Composition and good photography go hand in hand. In this column I’ll discuss composition with a special focus on lines.
First, the concept of leading lines — one of the most effective and under-utilized compositional tools available to photographers. When viewing an image our eyes tend to enter the image from left to right—the same way we read text. (I’ve been told that people from cultures that write from right to left tend to enter an image in that direction, but I can’t confirm this.) Alternately, our eyes will want to enter the image from bottom to top. In any event, our eyes look for something that will lead us into an image; thus the concept of the leading line. And once you enter the image your eyes will look for more lines or other objects to follow within the image. Lines can be used to draw the viewer’s attention to (or sometimes away from) the subject of your photograph.
At the heart of photographic composition is graphic design — the art of visual communication. Lines are graphic elements that some say have meanings of their own. Vertical lines can stimulate feelings of dignity, height, grandeur and strength while horizontal lines usually denote a response of calmness, tranquility and peacefulness. Curved lines are all about beauty and charm and lines like the letter S speak about grace and balance.
Implied lines are not actual lines that you are used to seeing. They can be an object that will capture your eyes and move them into the image. These lines can be straight, diagonal, wavy, or any other creative variation. Take a look at the images in this article and be attentive to how your eyes move into and within the image. You need to be aware of this when composing images and consciously look for these lines.
Lines are also an important way of defining spaces in an image. In a previous column I talked about the rule of thirds where the major elements of the image should be distributed in thirds, either vertically or horizontally, within the image. For example, the horizon in a landscape image is the line that separates the ground from the sky.
Another aspect of lines is perspective. A straight-on photo of a tall church may be nice but a more interesting shot is coming right up to it and shooting upwards. This perspective makes the lines of the church converge and your eyes move upwards in the image giving a stronger sense of the height. Perspective can also create depth in an image by having lines converge in a distance — especially if they lead to the subject of the image. This type of perspective works best using long focal length lenses (greater than 200 mm) as they compress distant objects, and also by varying the camera-to-subject distance.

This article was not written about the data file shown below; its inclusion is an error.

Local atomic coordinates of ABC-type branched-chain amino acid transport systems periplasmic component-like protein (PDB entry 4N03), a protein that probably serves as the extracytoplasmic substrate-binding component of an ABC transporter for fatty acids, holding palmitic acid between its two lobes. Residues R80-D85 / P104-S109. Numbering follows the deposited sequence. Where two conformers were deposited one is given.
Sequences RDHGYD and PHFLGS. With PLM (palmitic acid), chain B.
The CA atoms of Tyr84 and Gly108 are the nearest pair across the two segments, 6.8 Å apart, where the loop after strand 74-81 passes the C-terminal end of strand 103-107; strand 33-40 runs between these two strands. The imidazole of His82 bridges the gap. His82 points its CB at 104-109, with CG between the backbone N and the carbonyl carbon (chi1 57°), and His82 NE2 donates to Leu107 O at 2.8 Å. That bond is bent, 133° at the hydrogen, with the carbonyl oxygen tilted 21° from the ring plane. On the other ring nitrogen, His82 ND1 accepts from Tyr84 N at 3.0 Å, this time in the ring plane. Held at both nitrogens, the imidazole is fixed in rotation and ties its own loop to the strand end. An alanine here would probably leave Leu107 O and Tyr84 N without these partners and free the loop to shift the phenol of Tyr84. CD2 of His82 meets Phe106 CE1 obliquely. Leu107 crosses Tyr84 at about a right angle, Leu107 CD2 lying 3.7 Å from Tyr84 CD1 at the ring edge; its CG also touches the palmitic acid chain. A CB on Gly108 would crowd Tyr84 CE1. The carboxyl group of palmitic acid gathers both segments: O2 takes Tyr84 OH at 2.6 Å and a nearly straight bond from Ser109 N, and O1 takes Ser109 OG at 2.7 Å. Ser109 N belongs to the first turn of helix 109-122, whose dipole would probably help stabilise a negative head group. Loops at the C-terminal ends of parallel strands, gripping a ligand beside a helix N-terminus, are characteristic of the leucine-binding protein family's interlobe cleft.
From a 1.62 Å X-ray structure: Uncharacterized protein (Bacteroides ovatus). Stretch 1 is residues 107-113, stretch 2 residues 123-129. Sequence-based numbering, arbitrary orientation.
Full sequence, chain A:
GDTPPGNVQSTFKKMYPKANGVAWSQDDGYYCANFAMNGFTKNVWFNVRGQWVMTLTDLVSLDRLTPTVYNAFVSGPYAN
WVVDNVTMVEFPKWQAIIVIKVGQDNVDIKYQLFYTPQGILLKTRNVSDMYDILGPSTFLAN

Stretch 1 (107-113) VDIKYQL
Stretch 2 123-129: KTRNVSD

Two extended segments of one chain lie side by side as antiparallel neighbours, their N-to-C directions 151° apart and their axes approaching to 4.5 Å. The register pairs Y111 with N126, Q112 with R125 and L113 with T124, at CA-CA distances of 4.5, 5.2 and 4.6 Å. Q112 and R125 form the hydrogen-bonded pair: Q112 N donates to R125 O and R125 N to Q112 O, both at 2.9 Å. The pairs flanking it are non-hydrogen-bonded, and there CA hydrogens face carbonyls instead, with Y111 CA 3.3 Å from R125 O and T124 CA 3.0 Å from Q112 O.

On the other hand, to give a picture a sense of space or vastness you should use a wide-angle lens which will not only capture a wider aspect of the subject but the distortion produced by these lenses (especially fish-eye type lenses; e.g. less than 10 mm) projects a sometimes pleasing otherworldliness. That’s because of Barrel distortion which causes images to be spherized and the edges to look curved and bowed to the human eye. It almost appears as though the photo image has been wrapped around a curved surface. It is most visible in images that have straight lines in them, as these lines appear to be bowed outward.
And lots of lines in an image, whether straight or wavy or jagged, can create patterns that either lead the eyes to the principal subject(s) or are abstract and pleasing on their own. Often macro images (extreme close-ups) are full of lines and almost look abstract.
Understanding how to use lines in your photography is a great tool for creating stunning images. If you harness the power of lines in photography you can elicit a response from your viewers. Often this response happens on a subconscious level but it’s still important to know how to use lines in order to achieve your desired response. A good photograph will almost always make use of one kind of line or another. So, go ahead and learn your lines.